What happened?

Two formidable obstacles derailed the administration’s nuclear disarmament policy.  At home, powerful forces moved decisively to perpetuate the U.S. nuclear weapons program:  military contractors, the weapons labs, top military officers, and, especially, the Republican Party.  Republican support for disarmament treaties was crucial, for a two-thirds vote of the U.S. Senate was required to ratify them.  Thus, when the Republicans abandoned the nuclear arms control and disarmament approach of past GOP presidents and ferociously attacked the Obama administration for “weakness” or worse, the administration beat an ignominious retreat.  To attract the backing of Republicans for the New START Treaty, it promised an upgraded U.S. nuclear weapons program.

Russia’s lack of interest in further nuclear disarmament agreements with the United States provided another key obstacle.  With 93 percent of the world’s nuclear weapons in the arsenals of these two nations, a significant reduction in nuclear weapons hinged on Russia’s support for it.  But, angered by the sharp decline of its power in world affairs, including NATO’s advance to its borders, the Russian government engaged in its own nuclear buildup and spurned U.S. disarmament proposals.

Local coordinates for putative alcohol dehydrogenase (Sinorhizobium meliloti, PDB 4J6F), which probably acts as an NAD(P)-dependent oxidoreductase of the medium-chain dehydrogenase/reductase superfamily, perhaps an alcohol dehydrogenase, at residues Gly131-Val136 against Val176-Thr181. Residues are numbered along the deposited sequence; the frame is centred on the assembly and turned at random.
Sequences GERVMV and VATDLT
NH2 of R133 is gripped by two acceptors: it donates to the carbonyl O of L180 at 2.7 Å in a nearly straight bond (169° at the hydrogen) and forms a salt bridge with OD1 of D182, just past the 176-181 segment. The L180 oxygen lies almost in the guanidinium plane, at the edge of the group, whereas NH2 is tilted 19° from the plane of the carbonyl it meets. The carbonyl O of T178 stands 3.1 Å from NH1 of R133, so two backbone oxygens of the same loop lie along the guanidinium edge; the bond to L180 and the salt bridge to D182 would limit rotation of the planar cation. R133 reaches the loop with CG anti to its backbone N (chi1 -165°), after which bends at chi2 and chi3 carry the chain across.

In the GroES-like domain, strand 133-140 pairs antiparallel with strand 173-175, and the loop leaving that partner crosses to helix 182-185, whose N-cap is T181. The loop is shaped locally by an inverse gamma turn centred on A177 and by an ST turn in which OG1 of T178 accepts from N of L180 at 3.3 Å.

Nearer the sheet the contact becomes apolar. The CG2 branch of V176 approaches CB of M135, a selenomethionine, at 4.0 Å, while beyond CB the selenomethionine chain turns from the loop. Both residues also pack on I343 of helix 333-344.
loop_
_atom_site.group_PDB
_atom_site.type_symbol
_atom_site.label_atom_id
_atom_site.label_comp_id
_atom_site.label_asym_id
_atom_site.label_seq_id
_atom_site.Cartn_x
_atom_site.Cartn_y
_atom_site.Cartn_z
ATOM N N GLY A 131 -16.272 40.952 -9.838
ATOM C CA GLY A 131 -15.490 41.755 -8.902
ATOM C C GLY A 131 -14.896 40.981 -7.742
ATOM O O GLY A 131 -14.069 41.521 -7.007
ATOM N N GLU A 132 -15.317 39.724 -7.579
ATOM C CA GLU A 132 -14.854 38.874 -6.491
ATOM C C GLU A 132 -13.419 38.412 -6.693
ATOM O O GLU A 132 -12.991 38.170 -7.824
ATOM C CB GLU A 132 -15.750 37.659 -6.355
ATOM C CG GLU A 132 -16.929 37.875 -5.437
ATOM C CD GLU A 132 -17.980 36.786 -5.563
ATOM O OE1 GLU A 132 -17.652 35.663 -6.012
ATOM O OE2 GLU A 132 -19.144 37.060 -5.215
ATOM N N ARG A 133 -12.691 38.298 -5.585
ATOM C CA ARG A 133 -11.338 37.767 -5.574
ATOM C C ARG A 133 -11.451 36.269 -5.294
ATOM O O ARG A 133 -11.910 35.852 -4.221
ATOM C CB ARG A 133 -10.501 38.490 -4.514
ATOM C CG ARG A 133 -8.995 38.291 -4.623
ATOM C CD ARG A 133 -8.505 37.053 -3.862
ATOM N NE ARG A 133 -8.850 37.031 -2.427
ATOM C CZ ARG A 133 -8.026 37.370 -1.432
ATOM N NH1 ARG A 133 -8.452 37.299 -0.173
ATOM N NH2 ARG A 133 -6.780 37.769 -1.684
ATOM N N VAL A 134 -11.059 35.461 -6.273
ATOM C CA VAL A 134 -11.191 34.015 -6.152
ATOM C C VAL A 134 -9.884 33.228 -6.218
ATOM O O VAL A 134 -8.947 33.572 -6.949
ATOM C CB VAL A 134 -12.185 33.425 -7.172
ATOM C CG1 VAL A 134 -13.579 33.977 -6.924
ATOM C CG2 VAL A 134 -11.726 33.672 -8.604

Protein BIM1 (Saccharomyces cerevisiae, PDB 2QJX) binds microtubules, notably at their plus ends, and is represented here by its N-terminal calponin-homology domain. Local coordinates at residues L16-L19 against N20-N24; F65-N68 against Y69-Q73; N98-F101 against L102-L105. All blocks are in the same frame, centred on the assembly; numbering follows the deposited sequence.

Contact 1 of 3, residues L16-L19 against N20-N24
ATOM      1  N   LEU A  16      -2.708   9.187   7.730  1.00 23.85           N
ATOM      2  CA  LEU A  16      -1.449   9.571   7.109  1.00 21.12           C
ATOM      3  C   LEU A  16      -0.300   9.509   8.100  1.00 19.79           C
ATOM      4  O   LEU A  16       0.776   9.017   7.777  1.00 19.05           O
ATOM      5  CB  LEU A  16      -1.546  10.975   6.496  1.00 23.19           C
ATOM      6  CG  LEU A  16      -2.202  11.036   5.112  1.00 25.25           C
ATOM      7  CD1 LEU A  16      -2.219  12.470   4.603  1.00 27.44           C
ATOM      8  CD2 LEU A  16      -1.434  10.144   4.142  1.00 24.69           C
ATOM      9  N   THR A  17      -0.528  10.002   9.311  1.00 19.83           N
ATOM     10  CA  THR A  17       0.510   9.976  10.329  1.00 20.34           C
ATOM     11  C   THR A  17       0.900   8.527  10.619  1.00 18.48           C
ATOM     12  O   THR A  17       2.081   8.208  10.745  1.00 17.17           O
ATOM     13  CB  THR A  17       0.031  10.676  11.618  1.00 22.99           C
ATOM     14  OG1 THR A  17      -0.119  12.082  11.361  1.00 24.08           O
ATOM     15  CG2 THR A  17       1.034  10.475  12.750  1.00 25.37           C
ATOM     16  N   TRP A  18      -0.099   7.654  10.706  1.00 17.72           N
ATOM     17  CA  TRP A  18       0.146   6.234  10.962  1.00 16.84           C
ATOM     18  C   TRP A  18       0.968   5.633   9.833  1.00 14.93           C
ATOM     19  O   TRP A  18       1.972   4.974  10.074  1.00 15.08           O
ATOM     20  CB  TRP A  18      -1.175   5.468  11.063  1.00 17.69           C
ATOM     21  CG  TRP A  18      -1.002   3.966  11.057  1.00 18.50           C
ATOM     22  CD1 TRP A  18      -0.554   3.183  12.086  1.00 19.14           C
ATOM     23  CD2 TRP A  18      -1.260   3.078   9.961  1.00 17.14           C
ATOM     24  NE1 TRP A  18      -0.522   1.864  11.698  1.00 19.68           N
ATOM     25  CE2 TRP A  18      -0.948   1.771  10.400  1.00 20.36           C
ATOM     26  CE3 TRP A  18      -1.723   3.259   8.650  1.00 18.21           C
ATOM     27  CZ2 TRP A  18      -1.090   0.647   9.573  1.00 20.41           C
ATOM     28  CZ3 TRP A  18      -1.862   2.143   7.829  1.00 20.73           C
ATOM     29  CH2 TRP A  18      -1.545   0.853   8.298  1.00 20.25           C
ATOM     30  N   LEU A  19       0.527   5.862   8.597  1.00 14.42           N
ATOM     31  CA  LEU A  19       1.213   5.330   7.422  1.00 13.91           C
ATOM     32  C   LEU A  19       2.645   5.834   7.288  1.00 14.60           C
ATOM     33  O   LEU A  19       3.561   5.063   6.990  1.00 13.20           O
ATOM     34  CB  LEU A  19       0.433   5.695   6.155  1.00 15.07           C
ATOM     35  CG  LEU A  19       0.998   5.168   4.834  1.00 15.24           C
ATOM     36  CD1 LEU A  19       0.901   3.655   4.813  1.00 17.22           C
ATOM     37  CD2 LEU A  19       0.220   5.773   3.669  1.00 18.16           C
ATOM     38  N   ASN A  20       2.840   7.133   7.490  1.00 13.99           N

Despite these roadblocks, the Obama administration could renew the nuclear disarmament process.  Developing better relations with Russia, for example by scrapping NATO’s provocative expansion plan, could smooth the path toward a Russian-American nuclear disarmament agreement.  And this, in turn, would soften the objections of the lesser nuclear powers to reducing their own nuclear arsenals.  If Republican opposition threatened ratification of a disarmament treaty, it could be bypassed through an informal U.S.-Russian agreement for parallel weapons reductions.  Moreover, even without a bilateral agreement, the U.S. government could simply scrap large portions of its nuclear arsenal, as well as plans for modernization.  Does a country really need thousands of nuclear weapons to deter a nuclear attack?  Britain possesses only 215.  And the vast majority of the world’s nations don’t possess any.